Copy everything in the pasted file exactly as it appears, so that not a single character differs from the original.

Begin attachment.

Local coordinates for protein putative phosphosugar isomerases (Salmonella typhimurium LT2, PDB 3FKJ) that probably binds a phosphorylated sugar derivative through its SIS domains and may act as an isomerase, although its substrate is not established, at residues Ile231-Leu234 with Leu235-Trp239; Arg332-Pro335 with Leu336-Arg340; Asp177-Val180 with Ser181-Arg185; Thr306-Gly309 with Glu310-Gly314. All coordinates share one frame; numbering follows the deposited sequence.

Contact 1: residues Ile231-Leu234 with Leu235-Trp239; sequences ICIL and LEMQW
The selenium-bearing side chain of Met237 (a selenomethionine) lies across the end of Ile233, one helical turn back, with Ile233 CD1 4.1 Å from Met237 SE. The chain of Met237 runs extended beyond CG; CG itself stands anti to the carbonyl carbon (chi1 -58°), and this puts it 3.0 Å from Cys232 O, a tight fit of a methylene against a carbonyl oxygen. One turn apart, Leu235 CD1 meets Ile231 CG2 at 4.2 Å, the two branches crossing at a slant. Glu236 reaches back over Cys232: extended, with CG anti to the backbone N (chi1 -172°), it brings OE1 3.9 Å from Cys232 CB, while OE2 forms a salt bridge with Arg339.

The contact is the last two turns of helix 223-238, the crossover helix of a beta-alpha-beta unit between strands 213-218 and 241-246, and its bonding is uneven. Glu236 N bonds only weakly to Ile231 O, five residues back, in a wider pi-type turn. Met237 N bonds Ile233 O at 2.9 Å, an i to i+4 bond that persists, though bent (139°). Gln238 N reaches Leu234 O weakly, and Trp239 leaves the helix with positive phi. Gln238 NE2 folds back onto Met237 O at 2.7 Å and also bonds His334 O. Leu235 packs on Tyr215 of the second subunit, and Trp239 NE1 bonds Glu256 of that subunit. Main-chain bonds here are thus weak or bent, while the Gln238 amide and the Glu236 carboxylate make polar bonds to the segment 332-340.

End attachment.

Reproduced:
Local coordinates for protein putative phosphosugar isomerases (Salmonella typhimurium LT2, PDB 3FKJ) that probably binds a phosphorylated sugar derivative through its SIS domains and may act as an isomerase, although its substrate is not established, at residues Ile231-Leu234 with Leu235-Trp239; Arg332-Pro335 with Leu336-Arg340; Asp177-Val180 with Ser181-Arg185; Thr306-Gly309 with Glu310-Gly314. All coordinates share one frame; numbering follows the deposited sequence.

Contact 1: residues Ile231-Leu234 with Leu235-Trp239; sequences ICIL and LEMQW
The selenium-bearing side chain of Met237 (a selenomethionine) lies across the end of Ile233, one helical turn back, with Ile233 CD1 4.1 Å from Met237 SE. The chain of Met237 runs extended beyond CG; CG itself stands anti to the carbonyl carbon (chi1 -58°), and this puts it 3.0 Å from Cys232 O, a tight fit of a methylene against a carbonyl oxygen. One turn apart, Leu235 CD1 meets Ile231 CG2 at 4.2 Å, the two branches crossing at a slant. Glu236 reaches back over Cys232: extended, with CG anti to the backbone N (chi1 -172°), it brings OE1 3.9 Å from Cys232 CB, while OE2 forms a salt bridge with Arg339.

The contact is the last two turns of helix 223-238, the crossover helix of a beta-alpha-beta unit between strands 213-218 and 241-246, and its bonding is uneven. Glu236 N bonds only weakly to Ile231 O, five residues back, in a wider pi-type turn. Met237 N bonds Ile233 O at 2.9 Å, an i to i+4 bond that persists, though bent (139°). Gln238 N reaches Leu234 O weakly, and Trp239 leaves the helix with positive phi. Gln238 NE2 folds back onto Met237 O at 2.7 Å and also bonds His334 O. Leu235 packs on Tyr215 of the second subunit, and Trp239 NE1 bonds Glu256 of that subunit. Main-chain bonds here are thus weak or bent, while the Gln238 amide and the Glu236 carboxylate make polar bonds to the segment 332-340.